Meshell Nedegeocello

Meshell Nedegeocello, Jazz Cafe, Camden, London, 31-03-09

It was hard to know what the mostly middle class mixed audience expected of Meshell Ndegeocello's second consecutive Jazz Cafe gig - sensual musings, gently delivered political rhetoric, hard and heavy jazz, dub reggae or funk. Whatever the expectations, she met them all with a glorious style.

Taking the stage with an understated entrance, almost hidden among her band, she slipped into songs from her 2007 release, The World Has Made Me the Man of My Dreams, without fanfare. With the crowd already enthralled she barely needed to dip into her not inconsiderable musical canon to keep our eyes wide open. Her thoughts, lyrical and verbal, muse on larger topics - faith, science, politics, love - but it's her strident yet unthreatening persona that allows her the space with her audience to gently push her opinions. She bemoaned not being able to join the G20 protests then added with a wink 'Sorry, I'll be in sunny Barcelona tomorrow'. The important comment with the throwaway tag was a recurring theme throughout. The English have a peculiar attitude to emotional resonance at musical events. You can tell it in your lyrics but don't stand there between songs harping on about politics. In America such openness is greeted with heart beating sincerity from the audience but here there's very much a 'get on with it' vibe. If we want to find meaning we will find it ourselves, not be told where it is. But if it's done with grace and charm you can navigate around that English cynicism and Meshell knew the game.

Even then, with eyes firmly on current material, there's room for the odd look over the shoulder, with Faithful, from 1999's magical Bitter, a highlight. But the star of the night was the music, more so than theme or voice. The assembled musicians were of a standard one doesn't usually see. The nearest comparison is to a recent Herbie Hancock show at the Barbican, such was the level of musical ESP at both that show and last night.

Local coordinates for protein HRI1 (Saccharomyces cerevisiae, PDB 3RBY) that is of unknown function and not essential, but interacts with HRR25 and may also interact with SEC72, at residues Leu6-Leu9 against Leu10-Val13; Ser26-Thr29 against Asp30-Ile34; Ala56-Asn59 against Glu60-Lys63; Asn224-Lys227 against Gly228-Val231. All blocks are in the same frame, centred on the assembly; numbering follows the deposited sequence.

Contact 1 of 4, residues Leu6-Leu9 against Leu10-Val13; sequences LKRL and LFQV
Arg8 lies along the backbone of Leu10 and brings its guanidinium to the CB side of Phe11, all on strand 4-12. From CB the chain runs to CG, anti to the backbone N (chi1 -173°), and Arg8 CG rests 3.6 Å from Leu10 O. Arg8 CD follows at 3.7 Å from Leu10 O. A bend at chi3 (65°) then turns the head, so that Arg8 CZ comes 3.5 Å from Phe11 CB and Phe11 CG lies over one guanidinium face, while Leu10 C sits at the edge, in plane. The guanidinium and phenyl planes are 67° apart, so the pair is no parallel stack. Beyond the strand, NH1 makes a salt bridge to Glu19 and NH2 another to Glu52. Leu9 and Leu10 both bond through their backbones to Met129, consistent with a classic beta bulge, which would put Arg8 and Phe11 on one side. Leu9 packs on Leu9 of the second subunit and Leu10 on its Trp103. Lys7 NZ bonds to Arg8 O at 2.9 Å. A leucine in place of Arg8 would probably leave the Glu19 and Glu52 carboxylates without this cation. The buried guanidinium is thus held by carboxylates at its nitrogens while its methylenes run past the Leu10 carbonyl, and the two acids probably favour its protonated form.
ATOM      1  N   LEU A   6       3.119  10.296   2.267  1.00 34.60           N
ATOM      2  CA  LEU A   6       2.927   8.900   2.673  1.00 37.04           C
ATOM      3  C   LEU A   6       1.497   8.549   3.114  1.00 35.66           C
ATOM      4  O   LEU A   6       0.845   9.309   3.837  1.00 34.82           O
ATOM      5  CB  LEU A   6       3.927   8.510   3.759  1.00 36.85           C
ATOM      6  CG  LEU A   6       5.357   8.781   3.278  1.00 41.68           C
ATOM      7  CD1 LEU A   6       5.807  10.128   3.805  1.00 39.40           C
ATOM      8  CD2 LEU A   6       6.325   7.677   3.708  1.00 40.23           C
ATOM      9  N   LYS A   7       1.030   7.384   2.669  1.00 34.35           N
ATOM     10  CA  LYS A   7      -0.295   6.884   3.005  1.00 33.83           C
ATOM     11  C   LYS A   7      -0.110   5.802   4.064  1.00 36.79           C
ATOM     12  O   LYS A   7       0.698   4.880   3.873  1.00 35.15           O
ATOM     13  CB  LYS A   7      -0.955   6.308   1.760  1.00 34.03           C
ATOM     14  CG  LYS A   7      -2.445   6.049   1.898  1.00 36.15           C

The band weaved seamlessly in both genre and tempo, dropping and picking up cues and time signatures - bassist Mark Kelley would play around Meshell's bass, creating the unlikely effect of two basses being not too much for the small room. She allowed him space to shine, with her contributions only intermittent but crucial. Keyboardist Jason Lindner was somewhat lost among his collection of electronica and didn't add a great deal but guitarist Chris Bruce created flawless sounds that danced around the harder edges. Perhaps the star of the show was the staggering Deantoni Parks, once the touring drummer for The Mars Volta. Even a short break following his literal destruction of the bass drum added to, rather than derailed, the proceedings. An easy mood pervaded both band and audience.

After a breathless encore and heartfelt thanks she was gone. You were left with the the thoughts of her eternally curious mind and the powerful elan of her musicians